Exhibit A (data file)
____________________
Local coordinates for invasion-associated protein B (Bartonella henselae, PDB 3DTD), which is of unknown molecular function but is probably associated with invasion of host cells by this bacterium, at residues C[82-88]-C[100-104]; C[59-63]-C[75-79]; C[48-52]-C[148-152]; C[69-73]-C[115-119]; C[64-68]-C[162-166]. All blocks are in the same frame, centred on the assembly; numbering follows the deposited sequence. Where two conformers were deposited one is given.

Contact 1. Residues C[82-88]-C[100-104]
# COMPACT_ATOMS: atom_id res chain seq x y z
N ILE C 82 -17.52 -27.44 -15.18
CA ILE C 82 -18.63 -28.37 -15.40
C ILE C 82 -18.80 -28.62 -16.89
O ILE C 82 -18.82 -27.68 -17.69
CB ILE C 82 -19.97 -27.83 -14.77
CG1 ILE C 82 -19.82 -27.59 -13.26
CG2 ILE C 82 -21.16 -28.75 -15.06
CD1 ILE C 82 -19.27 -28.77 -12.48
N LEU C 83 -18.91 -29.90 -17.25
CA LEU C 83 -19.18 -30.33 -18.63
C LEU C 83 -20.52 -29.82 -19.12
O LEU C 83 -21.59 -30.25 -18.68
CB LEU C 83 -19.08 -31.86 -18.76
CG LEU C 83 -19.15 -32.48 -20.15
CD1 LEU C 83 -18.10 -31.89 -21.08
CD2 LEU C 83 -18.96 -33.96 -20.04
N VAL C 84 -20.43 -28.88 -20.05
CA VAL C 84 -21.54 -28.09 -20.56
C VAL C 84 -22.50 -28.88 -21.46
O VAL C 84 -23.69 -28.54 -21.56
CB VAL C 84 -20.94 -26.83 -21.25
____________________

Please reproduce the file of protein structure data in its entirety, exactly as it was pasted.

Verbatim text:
Local coordinates for invasion-associated protein B (Bartonella henselae, PDB 3DTD), which is of unknown molecular function but is probably associated with invasion of host cells by this bacterium, at residues C[82-88]-C[100-104]; C[59-63]-C[75-79]; C[48-52]-C[148-152]; C[69-73]-C[115-119]; C[64-68]-C[162-166]. All blocks are in the same frame, centred on the assembly; numbering follows the deposited sequence. Where two conformers were deposited one is given.

Contact 1. Residues C[82-88]-C[100-104]
# COMPACT_ATOMS: atom_id res chain seq x y z
N ILE C 82 -17.52 -27.44 -15.18
CA ILE C 82 -18.63 -28.37 -15.40
C ILE C 82 -18.80 -28.62 -16.89
O ILE C 82 -18.82 -27.68 -17.69
CB ILE C 82 -19.97 -27.83 -14.77
CG1 ILE C 82 -19.82 -27.59 -13.26
CG2 ILE C 82 -21.16 -28.75 -15.06
CD1 ILE C 82 -19.27 -28.77 -12.48
N LEU C 83 -18.91 -29.90 -17.25
CA LEU C 83 -19.18 -30.33 -18.63
C LEU C 83 -20.52 -29.82 -19.12
O LEU C 83 -21.59 -30.25 -18.68
CB LEU C 83 -19.08 -31.86 -18.76
CG LEU C 83 -19.15 -32.48 -20.15
CD1 LEU C 83 -18.10 -31.89 -21.08
CD2 LEU C 83 -18.96 -33.96 -20.04
N VAL C 84 -20.43 -28.88 -20.05
CA VAL C 84 -21.54 -28.09 -20.56
C VAL C 84 -22.50 -28.88 -21.46
O VAL C 84 -23.69 -28.54 -21.56
CB VAL C 84 -20.94 -26.83 -21.25